33. RESEARCH POSITION EVALUATION WORKSHEETName: ===================================================================================================== Initial Score Summary: F1 ____ + F2 ____ + F3 ____ + F4 ____ = ____ Points FACTOR 4 - CONTRIBUTIONS, IMPACT, AND STATURE A. Demonstrated Accomplishments: In brief, complete sentences, summarize significance and impact of the 3 highest-rated accomplishments, and explain incumbent's role in each: B. Stature and Recognition: Incumbent’s stature is evidenced by the following 3-5 honors, awards, and/or invitations: Incumbent is [ ] locally [ ] regionally [ ] nationally [ ] internationally recognized for research in: Incumbent has a [ ] poor, [ ] fair, [ ] good, [ ] excellent record of participation in scientific meetings. C. Advisory and Consultant Activities: Incumbent's 3-5 most significant advisory and consultant activities include: The panel assigned Level ____ for this factor because: Concerns/deficiencies noted for criteria of this factor: [ ] Recency of accomplishment [ ] Diminished stature/recognition [ ] Diminished advisory/consultant activity ARS Form 516 (9/06)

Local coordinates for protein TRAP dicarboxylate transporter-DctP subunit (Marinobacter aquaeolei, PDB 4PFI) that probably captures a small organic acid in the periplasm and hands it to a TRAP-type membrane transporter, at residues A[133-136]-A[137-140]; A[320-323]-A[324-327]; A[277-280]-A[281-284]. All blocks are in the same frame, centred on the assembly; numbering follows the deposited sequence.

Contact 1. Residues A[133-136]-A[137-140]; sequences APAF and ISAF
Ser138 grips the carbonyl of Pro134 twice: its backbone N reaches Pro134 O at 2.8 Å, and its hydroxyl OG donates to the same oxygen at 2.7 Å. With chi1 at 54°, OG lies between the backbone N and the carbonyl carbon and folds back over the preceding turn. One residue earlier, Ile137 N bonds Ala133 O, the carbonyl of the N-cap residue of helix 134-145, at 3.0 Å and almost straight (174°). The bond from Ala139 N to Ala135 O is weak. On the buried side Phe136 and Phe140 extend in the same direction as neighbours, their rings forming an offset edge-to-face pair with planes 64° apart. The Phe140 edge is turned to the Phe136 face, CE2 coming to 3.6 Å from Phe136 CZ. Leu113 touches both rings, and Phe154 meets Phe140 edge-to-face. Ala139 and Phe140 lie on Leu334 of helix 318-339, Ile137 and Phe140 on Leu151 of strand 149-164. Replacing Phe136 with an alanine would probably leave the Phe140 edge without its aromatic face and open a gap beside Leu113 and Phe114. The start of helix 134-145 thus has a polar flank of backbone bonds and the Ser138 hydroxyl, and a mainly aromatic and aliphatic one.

34. FACTOR 1 - RESEARCH ASSIGNMENT A. Assigned Responsibility: Incumbent occupies a [ ] Lead Scientist [ ] Research Leader [ ] Center/Laboratory Director position, or [ ] has no formal leadership role. Incumbent's current assignment involves research to (identify assignment limits/boundaries): In team research, incumbent usually functions as [ ] leader or [ ] member, providing expertise in: Assignment is [ ] continuing or [ ] new (since _____) [NLT 4 years back; not applicable for first post-hire panel review]. Incumbent has a substantial [ ] service [ ] technology transfer [ ] other special assignment (identify ___________________________________ _____________________________________________________) requiring approximately____% of duty time. B. Objectives and Methodology: (for next 3-4 years) Objectives are to: Of particular significance are current studies on: Methods and approaches employed are best characterized as [ ] routine [ ] unusual [ ] novel [ ] sophisticated [ ] requiring considerable modification, because: C. Expected Results: Successful research should result in: The panel assigned Level ____ for this factor because: Concerns/deficiencies noted for criteria of this factor: [ ] Results are not reflected as accomplishments and/or advisory/consultant activities. [ ] There is little evidence that substantial progress is being made in this continuing assignment. ARS Form 516 (9/06) (p. 2)